Some days ago, we found a virus, dubbed as W32.Induc.PE, using a new file injection technique: injection at compile time. It sounds incredible but the virus is able to do that taking advantage of Delphi compiler.
Once Borland Delphi is installed, you will find a lot of source code files of Delphi’s lib, unit, etc. in the folder “%Delphi Path% \ Source”. Induc appends its malicious code to SysConst.pas, one of these source code files. Consequently, when a file written with Delphi is compiled in an Induc infected system, virus code will be inserted by the compiler itself.
A piece of virus source code
According to our analysis, once activated, Induc searches for Delphi (version 4.0 to 7.0) setup folder and at the same time checks the existence of file sysconst.bak in the folder “%Delphi Path% \ lib \”. If this file exists, meaning that the computer has already been infected, the virus will exit without doing anything.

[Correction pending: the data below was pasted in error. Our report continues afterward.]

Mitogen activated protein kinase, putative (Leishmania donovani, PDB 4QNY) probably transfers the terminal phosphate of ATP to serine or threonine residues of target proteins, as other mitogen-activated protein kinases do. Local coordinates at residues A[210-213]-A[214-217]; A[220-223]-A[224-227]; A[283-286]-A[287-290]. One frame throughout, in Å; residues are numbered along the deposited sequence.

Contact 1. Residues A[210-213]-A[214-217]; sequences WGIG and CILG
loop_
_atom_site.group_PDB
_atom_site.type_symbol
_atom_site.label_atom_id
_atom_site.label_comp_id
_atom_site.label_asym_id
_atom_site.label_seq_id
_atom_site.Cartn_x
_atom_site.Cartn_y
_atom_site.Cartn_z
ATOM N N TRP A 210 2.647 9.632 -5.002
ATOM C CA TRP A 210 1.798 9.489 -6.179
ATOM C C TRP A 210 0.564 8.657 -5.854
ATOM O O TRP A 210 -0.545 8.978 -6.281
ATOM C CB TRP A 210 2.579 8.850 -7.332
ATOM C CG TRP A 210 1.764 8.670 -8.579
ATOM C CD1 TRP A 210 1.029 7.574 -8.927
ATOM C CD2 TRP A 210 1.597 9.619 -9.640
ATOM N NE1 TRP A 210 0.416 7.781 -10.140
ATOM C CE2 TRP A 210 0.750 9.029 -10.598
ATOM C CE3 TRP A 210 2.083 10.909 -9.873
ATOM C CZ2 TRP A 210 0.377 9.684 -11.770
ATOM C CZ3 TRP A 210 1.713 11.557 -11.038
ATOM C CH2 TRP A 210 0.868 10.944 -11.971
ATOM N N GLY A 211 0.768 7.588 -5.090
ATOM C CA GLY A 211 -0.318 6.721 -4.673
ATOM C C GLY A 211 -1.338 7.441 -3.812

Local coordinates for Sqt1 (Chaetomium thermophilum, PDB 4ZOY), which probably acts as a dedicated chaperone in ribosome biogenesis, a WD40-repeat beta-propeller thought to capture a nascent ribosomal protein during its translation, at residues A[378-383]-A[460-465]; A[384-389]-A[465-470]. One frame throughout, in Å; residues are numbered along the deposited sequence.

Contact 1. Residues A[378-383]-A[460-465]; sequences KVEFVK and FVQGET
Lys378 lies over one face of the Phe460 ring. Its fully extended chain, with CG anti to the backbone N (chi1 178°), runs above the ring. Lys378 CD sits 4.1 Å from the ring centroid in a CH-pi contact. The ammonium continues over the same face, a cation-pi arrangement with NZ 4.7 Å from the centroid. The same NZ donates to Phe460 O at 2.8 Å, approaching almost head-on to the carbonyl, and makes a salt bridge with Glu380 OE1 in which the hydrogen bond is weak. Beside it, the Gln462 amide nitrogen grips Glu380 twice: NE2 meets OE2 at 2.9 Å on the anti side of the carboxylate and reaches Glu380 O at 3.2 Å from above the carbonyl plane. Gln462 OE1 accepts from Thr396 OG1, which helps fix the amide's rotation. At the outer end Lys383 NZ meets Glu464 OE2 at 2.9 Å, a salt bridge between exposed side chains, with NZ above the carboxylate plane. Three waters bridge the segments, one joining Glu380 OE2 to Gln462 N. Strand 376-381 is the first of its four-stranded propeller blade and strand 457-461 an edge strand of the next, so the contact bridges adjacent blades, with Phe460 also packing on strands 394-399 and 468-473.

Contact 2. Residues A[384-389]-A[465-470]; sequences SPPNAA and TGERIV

Induc-infected Delphi’s Lib folder
To infect Delphi compiler, Induc first backups file “%Delphi Path% \ lib \sysconst.dcu” as “%Delphi Path% \ lib \ sysconst.bak” and appends malicious code to file “%Delphi Path% \ Source \ Rtl \ Sys \ SysConst.pas”. Then it uses Delphi Pascal Compiler, dcc32.exe, to recompile sysconst.dcu from SysConst.pas, an infected source file.
One particular note of interest is that Induc, like nasty Conficker worm (the worm exploiting MS08-067 vulnerability not long ago), only spreads (by compiling Delphi’s files) but there is no malicious payload.
In response to this virus, some antivirus vendors choose to delete infected files and recommend users to contact their program manufacturer for a clean version. As for us, we choose to disinfect the Induc infected file while still ensure the program’s normal function. You can update or download the latest Bkav version at http://www.bkav.com.vn/home/DownloadE.aspx to clean this virus.
By Nguyen Cong Cuong, Senior Malware Researcher